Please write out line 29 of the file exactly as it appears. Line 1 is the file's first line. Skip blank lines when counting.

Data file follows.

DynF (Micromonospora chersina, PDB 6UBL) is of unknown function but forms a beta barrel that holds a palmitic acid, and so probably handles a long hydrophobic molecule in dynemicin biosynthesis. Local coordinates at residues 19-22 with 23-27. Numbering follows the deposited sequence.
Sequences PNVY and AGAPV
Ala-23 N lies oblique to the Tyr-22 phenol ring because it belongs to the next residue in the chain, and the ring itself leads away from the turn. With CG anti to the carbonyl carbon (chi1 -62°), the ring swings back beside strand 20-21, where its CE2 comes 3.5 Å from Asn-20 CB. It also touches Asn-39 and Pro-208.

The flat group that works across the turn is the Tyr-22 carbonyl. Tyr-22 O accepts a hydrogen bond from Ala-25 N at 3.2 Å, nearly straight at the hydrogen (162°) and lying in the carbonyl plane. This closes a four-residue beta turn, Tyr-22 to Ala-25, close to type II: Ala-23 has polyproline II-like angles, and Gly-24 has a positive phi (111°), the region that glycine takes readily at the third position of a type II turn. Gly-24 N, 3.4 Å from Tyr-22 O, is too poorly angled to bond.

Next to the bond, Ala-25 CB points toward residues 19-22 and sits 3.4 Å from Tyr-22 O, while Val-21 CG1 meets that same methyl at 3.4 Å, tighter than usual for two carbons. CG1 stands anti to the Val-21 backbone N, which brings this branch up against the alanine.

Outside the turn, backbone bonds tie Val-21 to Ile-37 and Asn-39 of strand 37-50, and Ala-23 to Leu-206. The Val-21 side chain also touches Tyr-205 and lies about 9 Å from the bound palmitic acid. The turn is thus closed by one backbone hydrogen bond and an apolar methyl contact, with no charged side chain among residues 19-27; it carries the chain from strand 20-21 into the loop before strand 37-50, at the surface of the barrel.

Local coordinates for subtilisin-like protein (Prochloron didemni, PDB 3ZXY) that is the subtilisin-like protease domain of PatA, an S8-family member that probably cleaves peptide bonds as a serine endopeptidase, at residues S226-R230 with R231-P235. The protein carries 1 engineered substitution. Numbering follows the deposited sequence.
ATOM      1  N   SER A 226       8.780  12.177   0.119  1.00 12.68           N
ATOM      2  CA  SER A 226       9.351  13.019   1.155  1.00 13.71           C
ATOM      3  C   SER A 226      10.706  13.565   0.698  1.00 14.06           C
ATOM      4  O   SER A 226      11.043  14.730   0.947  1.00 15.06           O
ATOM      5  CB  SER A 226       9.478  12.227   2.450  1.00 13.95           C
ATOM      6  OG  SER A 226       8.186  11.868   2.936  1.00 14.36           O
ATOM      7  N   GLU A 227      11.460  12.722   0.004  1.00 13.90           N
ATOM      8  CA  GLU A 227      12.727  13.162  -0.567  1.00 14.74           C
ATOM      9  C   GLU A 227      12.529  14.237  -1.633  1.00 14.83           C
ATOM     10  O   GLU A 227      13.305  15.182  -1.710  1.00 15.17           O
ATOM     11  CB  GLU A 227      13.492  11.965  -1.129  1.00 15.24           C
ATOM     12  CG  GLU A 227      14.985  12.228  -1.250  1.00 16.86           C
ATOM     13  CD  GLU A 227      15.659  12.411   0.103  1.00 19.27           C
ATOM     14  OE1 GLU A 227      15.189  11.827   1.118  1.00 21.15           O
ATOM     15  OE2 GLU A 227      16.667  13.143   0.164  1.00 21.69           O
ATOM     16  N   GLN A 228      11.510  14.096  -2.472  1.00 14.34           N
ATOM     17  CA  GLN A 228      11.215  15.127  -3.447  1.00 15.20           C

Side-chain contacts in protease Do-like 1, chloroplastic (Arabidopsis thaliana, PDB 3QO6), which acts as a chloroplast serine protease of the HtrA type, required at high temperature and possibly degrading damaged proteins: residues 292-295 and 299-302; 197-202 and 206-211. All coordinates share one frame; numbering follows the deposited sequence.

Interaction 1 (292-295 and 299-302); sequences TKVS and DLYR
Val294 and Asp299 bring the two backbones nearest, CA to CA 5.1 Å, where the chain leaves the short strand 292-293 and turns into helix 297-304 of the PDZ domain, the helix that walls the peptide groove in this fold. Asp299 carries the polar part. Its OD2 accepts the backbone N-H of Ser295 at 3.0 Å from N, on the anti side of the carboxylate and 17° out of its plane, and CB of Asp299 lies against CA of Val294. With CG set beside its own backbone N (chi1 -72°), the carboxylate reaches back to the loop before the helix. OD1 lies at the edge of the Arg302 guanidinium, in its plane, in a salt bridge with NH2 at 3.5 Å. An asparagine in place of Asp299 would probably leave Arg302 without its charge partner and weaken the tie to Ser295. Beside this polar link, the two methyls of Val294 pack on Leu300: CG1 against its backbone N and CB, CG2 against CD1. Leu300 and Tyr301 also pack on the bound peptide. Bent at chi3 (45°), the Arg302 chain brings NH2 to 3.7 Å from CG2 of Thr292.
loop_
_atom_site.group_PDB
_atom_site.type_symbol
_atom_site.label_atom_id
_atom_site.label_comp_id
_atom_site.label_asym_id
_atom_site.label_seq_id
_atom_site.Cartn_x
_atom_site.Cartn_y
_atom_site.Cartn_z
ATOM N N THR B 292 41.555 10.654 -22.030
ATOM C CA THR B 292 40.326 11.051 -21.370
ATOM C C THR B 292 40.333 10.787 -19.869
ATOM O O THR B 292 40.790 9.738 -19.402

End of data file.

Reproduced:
_atom_site.group_PDB